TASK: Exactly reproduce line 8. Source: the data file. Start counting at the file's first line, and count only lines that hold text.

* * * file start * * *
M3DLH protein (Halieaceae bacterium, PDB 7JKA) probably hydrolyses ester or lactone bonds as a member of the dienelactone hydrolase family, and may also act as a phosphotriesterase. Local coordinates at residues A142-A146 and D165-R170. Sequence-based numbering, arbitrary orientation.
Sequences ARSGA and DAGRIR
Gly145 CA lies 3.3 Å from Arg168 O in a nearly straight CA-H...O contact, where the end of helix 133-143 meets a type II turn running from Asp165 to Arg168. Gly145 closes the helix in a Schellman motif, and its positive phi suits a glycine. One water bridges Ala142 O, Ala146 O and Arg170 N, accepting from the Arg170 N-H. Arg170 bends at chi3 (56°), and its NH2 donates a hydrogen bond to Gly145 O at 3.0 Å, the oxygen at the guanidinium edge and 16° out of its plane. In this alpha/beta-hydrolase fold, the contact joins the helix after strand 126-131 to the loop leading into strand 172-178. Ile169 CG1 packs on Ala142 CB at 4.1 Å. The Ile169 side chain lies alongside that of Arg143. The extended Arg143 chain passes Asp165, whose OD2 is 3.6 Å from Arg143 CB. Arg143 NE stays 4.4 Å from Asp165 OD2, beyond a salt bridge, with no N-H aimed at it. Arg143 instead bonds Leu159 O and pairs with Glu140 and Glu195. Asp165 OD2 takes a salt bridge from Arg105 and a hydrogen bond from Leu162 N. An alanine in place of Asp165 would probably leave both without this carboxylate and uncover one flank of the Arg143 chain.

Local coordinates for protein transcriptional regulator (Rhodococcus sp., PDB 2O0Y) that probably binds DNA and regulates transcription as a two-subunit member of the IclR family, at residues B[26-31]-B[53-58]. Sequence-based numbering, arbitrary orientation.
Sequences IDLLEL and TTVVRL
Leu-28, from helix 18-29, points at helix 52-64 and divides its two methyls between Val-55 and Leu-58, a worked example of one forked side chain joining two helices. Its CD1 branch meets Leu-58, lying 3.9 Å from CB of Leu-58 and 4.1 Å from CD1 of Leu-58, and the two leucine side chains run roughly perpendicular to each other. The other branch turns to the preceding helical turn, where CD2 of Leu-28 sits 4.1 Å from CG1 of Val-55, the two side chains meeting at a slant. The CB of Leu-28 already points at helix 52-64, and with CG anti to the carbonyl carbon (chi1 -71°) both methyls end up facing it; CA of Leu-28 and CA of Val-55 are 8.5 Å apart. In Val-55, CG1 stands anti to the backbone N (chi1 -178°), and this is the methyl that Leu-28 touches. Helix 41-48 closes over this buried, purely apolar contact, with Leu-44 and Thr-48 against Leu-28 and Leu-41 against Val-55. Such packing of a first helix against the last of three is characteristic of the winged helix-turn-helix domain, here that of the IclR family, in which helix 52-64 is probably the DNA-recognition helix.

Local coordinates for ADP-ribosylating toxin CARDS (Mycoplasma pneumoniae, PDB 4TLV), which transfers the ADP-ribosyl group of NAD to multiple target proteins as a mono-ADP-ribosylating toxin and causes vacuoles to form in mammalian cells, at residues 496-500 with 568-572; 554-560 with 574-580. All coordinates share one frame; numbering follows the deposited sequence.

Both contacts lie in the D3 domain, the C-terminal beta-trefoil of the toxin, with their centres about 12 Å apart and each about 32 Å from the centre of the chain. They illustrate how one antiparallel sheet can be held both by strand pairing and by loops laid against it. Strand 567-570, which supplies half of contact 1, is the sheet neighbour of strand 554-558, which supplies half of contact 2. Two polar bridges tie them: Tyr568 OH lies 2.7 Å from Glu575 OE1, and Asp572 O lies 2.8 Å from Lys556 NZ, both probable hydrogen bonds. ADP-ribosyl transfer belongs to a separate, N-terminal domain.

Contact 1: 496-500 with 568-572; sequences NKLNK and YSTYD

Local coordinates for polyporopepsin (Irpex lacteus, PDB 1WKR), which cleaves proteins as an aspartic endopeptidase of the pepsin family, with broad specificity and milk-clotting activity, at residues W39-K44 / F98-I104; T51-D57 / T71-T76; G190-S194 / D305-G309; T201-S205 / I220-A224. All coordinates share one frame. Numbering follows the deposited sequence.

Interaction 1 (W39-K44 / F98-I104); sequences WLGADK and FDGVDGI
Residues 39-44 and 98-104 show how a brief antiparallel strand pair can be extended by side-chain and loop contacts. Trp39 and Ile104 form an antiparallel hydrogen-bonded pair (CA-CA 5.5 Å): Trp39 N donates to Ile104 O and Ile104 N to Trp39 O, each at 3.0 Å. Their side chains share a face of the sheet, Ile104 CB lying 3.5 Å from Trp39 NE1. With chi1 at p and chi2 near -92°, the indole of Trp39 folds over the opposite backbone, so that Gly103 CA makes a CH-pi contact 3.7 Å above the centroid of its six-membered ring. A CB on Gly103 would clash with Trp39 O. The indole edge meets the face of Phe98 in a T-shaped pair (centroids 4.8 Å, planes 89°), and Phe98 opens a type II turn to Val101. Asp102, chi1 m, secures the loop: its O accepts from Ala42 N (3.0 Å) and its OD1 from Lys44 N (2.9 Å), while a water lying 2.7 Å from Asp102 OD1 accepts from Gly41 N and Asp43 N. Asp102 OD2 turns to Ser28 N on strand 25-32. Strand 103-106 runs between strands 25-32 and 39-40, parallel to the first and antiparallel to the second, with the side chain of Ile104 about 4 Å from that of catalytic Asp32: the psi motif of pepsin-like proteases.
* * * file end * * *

Both contacts lie in the D3 domain, the C-terminal beta-trefoil of the toxin, with their centres about 12 Å apart and each about 32 Å from the centre of the chain. They illustrate how one antiparallel sheet can be held both by strand pairing and by loops laid against it. Strand 567-570, which supplies half of contact 1, is the sheet neighbour of strand 554-558, which supplies half of contact 2. Two polar bridges tie them: Tyr568 OH lies 2.7 Å from Glu575 OE1, and Asp572 O lies 2.8 Å from Lys556 NZ, both probable hydrogen bonds. ADP-ribosyl transfer belongs to a separate, N-terminal domain.